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Ishmael Ahmed
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Ishmael Ahmed

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Was Tolkien an IT guy???
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“An Open Letter to Lester Holt” @deray https://medium.com/@deray/an-open-letter-to-lester-holt-7a5d89f9601

Some decent, thoughts and a good question.
What I know is that a in the end what a President is capable is dependent on Congress. It's up to us to not only choose a candidate, but also support then by making sure they have a Congress to support them.
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Here's a meta-truth about the future: it's going to be vastly more complex and bewildering than the past or the present.

Every aspect of human culture used to have to fit in a space of human heads with some externalisation; books, other simple media. Now, every single aspect of our lives is all of that minus the constraints of geography plus the internet. The goddamn internet :-)

Technology (or equivalently culture) proceeds as a function of population density. That's some kind of network function; how many minds are connected, how densely are they connected, how supported are they by tooling, how supported are they by the cultural gestalt. But what you're really talking about is, what level of memetic complexity can the system support?

Adding the internet to culture has lifted a ceiling on maximum memetic complexity, by orders of magnitude. It's the cultural equivalent of humans emerging from the Bering land bridge and expanding into the American continent.

Because we called it "information technology" and not "culture technology", we didn't notice that we exploded every aspect of our social-political-technological-economic environment. And to be fair, most of that has barely begun. We're basically in northern Alaska going "wow, look how big this place is".

I think we all intuit this at some level. Even now, people generally approach the world with an attitude of deep bewilderment. I see it in the grumbles of the new servant classes, in the musings of creatives, in the proud proclamations of our executive masters. "We were in the right place at the right time" means "I have no idea what's happening, why do I have this sports car? I'll probably lose everything next week".

Something that sticks out to me is how modernity is associated with a yearning for simplification. We love the zombie apocalypse. We are terrified of but also secretly yearn for a global warming based system collapse. We propose simple, narratively resonant solutions to super complex problems. We pretend that history is driven by leaders and vision and ideas, rather than being an alien mega-system grinding under its own logic.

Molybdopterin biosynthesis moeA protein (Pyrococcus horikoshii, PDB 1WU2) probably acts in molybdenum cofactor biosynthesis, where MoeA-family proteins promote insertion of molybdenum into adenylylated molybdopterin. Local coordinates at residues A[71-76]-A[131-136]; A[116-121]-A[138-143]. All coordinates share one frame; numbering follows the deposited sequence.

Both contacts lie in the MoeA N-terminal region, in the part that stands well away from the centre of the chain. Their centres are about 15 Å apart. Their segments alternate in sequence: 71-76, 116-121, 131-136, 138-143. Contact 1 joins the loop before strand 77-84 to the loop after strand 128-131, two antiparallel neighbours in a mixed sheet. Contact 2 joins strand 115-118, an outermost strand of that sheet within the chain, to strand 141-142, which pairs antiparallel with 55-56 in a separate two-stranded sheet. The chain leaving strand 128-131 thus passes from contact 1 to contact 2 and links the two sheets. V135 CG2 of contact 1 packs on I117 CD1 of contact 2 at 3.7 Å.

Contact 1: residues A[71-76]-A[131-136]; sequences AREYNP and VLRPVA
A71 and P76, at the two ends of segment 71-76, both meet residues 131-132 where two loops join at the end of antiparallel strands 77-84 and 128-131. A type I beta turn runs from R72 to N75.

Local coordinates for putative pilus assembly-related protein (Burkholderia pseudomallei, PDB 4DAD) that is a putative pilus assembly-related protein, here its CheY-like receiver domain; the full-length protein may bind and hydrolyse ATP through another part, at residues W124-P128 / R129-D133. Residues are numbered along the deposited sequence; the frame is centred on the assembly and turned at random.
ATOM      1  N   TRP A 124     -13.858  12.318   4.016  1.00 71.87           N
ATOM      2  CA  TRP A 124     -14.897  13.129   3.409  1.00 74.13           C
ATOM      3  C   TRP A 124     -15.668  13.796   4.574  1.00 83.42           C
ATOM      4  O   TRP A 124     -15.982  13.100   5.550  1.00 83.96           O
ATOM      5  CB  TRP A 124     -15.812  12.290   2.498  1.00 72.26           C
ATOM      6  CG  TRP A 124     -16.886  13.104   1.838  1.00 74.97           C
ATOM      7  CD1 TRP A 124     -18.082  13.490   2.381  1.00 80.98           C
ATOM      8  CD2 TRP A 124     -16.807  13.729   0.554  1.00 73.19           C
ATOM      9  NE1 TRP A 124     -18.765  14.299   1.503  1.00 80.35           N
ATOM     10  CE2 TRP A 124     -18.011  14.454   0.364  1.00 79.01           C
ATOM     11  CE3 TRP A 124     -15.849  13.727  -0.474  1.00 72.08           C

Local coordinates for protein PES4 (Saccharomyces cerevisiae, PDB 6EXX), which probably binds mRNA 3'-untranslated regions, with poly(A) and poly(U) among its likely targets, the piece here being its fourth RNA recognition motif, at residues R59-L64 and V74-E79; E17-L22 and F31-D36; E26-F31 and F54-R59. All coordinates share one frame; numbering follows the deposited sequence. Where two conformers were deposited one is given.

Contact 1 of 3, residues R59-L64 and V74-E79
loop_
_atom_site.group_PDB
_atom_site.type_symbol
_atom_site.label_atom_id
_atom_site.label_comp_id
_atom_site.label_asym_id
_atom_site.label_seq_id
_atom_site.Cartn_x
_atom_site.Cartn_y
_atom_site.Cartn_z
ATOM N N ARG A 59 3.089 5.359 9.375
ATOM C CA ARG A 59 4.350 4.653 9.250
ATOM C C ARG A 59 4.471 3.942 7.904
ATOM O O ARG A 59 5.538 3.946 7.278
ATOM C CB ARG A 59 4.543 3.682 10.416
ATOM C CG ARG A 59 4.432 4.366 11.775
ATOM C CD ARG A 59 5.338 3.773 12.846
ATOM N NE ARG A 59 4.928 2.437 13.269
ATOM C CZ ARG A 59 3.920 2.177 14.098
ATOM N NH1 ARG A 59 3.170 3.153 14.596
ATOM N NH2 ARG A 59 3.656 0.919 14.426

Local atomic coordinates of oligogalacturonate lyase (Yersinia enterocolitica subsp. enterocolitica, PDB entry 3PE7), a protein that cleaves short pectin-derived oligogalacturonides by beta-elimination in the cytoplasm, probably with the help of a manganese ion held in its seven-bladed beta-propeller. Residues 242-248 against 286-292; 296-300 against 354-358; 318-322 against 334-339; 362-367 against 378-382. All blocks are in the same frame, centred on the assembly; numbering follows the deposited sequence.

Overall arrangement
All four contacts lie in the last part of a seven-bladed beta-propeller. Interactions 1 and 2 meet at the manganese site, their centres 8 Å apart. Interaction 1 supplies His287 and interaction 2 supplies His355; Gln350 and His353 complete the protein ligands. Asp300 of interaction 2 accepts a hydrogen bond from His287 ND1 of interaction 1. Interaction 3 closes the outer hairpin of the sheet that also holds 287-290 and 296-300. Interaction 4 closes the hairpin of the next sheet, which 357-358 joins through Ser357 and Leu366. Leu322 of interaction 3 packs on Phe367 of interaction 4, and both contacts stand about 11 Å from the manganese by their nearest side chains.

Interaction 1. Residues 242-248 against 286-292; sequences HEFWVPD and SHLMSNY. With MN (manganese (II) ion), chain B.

And prognosticators about the future, predictably and ongoingly, present simple, legible, narratively intelligible visions of futures as a replacement for our intractable present, as if that is even remotely plausible.

But nothing's getting replaced. New things emerge, but they live alongside the others. We had radio, and films, then superior TV replaced them both, then VCRs made broadcast TV obsolete, then DVDs and CDs made previous media obsolete, then youtube swept all that away, then piracy destroyed the old media, then netflix and itunes ushered in our new commercial simple media future.

Except of course all of those things now coexist. Proportional popularity changes, but all the technologies stay and mix and merge in bizarre ways. I can get wifi in the vinyl record shop down the road, how's that for a future?

I read a lot about our post-capitalist future, but I've got news for you; there's not a post anything future. Everything stays, plus buckets of new stuff get added on top, then stir and simmer.

We're going to look back on 2016 and yearn for these simpler times. So I guess just try to enjoy it now. Enjoy these naive, gentler times, just before history begins in earnest.

https://medium.com/@emlynoregan/the-incomprehensible-future-73c1b96873a
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This is a surprisingly good article. I like the way it ends.

“If you see stuff that’s bad and you don’t respond with—what did King call it?—‘the urgency of the moment,’ then you’re not alive.”
On the road with a man so angry he scares Democrats, too.
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The latest installment of a continuing series in which American events are described using the tropes and tone normally employed by the American media to d
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"Publicly stand behind the women in your community, or eventually they will leave......"
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This renfores the point that "we", modern humans, are borgs of Homo evloutionary line, bring forth what is most needed to survive and leaving the rest behind.
 
The idea that Homo sapiens traits originated synchronously in different geographical reasons has a whiff of disrepute to it. After all, if human traits originated in different places at different times, then human equality seems like a wildly improbable coincidence. And if it's a wildly improbable coincidence, then it is most likely untrue. 

As an explanation of the facts, however, there's something to be said for multiregionalism. While the mitochondrial evidence is a fairly convincing argument that sapiens traits originated in North Africa, the human genome likely contains some contributions from Neanderthals and Denisovians. More controversially, there is some skeletal continuity between regional erectus populations and their early-sapiens replacements: the skulls and teeth of regional sapiens populations resemble those of the erectus populations which preceded them.